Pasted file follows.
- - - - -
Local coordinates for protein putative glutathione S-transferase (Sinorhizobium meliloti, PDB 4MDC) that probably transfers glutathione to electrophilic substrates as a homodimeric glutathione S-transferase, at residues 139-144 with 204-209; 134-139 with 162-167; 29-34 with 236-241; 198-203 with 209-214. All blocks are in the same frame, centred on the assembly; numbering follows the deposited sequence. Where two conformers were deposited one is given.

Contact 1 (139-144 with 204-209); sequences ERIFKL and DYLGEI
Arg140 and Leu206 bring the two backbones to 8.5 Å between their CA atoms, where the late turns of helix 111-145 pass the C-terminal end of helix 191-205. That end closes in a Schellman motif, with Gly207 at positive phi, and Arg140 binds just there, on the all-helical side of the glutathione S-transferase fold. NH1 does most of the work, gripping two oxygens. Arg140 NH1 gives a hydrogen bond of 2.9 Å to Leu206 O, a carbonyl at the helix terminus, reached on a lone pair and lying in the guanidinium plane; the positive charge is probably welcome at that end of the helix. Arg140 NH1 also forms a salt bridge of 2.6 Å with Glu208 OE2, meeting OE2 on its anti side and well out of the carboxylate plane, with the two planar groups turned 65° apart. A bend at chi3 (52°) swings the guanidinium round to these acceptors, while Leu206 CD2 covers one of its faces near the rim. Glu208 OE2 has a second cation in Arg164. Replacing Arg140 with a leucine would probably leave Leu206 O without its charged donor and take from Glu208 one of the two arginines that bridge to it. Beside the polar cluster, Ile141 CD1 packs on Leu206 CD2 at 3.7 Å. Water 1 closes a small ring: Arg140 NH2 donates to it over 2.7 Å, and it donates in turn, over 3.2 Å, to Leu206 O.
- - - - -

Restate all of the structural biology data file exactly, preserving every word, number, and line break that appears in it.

Local coordinates for protein putative glutathione S-transferase (Sinorhizobium meliloti, PDB 4MDC) that probably transfers glutathione to electrophilic substrates as a homodimeric glutathione S-transferase, at residues 139-144 with 204-209; 134-139 with 162-167; 29-34 with 236-241; 198-203 with 209-214. All blocks are in the same frame, centred on the assembly; numbering follows the deposited sequence. Where two conformers were deposited one is given.

Contact 1 (139-144 with 204-209); sequences ERIFKL and DYLGEI
Arg140 and Leu206 bring the two backbones to 8.5 Å between their CA atoms, where the late turns of helix 111-145 pass the C-terminal end of helix 191-205. That end closes in a Schellman motif, with Gly207 at positive phi, and Arg140 binds just there, on the all-helical side of the glutathione S-transferase fold. NH1 does most of the work, gripping two oxygens. Arg140 NH1 gives a hydrogen bond of 2.9 Å to Leu206 O, a carbonyl at the helix terminus, reached on a lone pair and lying in the guanidinium plane; the positive charge is probably welcome at that end of the helix. Arg140 NH1 also forms a salt bridge of 2.6 Å with Glu208 OE2, meeting OE2 on its anti side and well out of the carboxylate plane, with the two planar groups turned 65° apart. A bend at chi3 (52°) swings the guanidinium round to these acceptors, while Leu206 CD2 covers one of its faces near the rim. Glu208 OE2 has a second cation in Arg164. Replacing Arg140 with a leucine would probably leave Leu206 O without its charged donor and take from Glu208 one of the two arginines that bridge to it. Beside the polar cluster, Ile141 CD1 packs on Leu206 CD2 at 3.7 Å. Water 1 closes a small ring: Arg140 NH2 donates to it over 2.7 Å, and it donates in turn, over 3.2 Å, to Leu206 O.